2. Good post, how to streamline the day.
    Ultimately the fewer choices we have leaves more mental processing for other things, but in that case there needs to be other things to think about.
    I think indecision is largely ingrained as a child, either being given too many options, a sea of choices or none at all, but certainly procrastination however it comes about majorly affects our day to day choice making. But is it a personality trait or habitual in itself?

    1. Perhaps a bit of both? Even if it’s not naturally embedded into us, some of us are definitely more susceptible to it, and I don’t think it is always a reaction to an underlying fear or to external pressure.
      I wonder if Freud wrote anything about indecision – will have to look into that.

  3. A fascinating post! I can be both indecisive and impulsive. I dislike restaurants with extensive menus. I tend to zone out of the first ten minutes of dinner table conversation as I frantically try and scan the menu and whittle down the options. Inevitably, once the waiter comes to take the order, I choose something entirely at random I previously hadn’t even been considering. But this pattern runs through much of my life. It’s quite exhausting. I shall try wearing grey for a week and see if that helps! 😉

    1. Oh, the menu problem! I have it every time, whether it’s extensive or not, so much so that sometimes the other people at the table have to suffer because of it. Any color would do, I guess, though you may want to avoid yellow, which apparently “lessens” creativity. 🙂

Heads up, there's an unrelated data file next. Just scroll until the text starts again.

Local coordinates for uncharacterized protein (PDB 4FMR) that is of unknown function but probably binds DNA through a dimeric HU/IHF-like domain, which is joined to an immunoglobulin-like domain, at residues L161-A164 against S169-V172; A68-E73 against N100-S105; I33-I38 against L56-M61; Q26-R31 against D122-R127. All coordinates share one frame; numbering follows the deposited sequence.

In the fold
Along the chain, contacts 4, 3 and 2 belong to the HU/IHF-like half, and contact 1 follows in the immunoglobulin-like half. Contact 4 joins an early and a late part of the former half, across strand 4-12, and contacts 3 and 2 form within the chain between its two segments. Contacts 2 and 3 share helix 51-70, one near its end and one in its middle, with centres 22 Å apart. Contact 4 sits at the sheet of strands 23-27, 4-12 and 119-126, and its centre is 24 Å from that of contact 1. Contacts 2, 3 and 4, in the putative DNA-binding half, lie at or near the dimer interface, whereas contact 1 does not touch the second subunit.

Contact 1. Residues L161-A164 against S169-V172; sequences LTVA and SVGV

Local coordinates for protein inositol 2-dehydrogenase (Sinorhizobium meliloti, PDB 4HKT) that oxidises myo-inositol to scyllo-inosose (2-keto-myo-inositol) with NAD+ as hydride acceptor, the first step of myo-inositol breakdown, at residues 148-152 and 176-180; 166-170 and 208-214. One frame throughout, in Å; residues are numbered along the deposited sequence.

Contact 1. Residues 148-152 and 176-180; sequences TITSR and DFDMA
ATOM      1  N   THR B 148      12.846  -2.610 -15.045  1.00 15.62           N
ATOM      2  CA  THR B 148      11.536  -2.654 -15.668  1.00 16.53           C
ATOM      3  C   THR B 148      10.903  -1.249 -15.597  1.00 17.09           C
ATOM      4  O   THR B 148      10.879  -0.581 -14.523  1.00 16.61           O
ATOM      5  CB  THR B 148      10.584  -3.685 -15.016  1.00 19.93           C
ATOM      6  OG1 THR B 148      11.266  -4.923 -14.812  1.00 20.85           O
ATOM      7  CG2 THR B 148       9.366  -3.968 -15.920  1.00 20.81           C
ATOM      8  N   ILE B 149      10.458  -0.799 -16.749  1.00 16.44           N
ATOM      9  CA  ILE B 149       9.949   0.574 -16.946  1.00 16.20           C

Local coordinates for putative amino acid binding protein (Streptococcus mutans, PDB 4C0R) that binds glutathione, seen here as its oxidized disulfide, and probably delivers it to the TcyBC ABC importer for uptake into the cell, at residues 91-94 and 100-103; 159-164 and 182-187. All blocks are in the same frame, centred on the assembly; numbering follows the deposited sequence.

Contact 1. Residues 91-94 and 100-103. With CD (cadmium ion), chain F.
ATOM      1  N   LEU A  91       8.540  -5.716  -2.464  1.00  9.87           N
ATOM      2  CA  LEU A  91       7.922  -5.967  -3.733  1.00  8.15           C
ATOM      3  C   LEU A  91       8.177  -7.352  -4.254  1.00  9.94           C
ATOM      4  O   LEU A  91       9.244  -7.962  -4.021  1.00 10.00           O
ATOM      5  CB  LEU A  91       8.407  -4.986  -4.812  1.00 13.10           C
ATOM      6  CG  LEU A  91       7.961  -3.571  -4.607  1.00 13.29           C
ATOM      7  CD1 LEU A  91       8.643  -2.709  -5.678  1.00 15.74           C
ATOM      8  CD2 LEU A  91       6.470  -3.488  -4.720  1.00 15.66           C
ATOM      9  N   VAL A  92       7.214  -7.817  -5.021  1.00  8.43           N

4. I’m a civil engineer by profession and I often encounter this. Especially when dealing with clients and architects. If you present to them multiple schemes or designs, thy sometimes can’t give you their decision right away. Some takes weeks. So as their engineer, my job is to sort off things before I present it to them. In practice, I only present 2 to 3 proposals to the clients and architects. At least, the decision making will be faster this way.

    Personally, I also prefer to make decisions for the shortest possible time. But things won’t go your way all the time. There will always come a time that you will have to delay your decisions. Just like when I buy new shoes. I should stick to my budget and go to a store or brand that I already use.

    Advance happy father’s day to all dads here!

    Den

    1. That’s interesting. I believe they do the same thing in marketing, i.e. narrowing down the options they present to customers to no more than 3 or 4. Beyond that, the mind is overwhelmed by too choices and a disabling tension is created, which can actually discourage a purchase.

  5. Thanks so much for the blog post.

    I, myself am frequently indecisive. Sometimes making decision on buying clothes makes me spending a lot of time. And after I get several items, I realize that I make a wrong decision. Why did I buy the piece of cloth? I feel bad about myself. I feel I’m a slow decision maker. It makes me silence and fear of rejection when my friends ask about my stand on decision making. I feel so bad and down, down, down.

    By the way, your blog moves me to rethink what I’ve decided. Thanks for positives letters you’ve thrown to my head.

    Love,
    Sel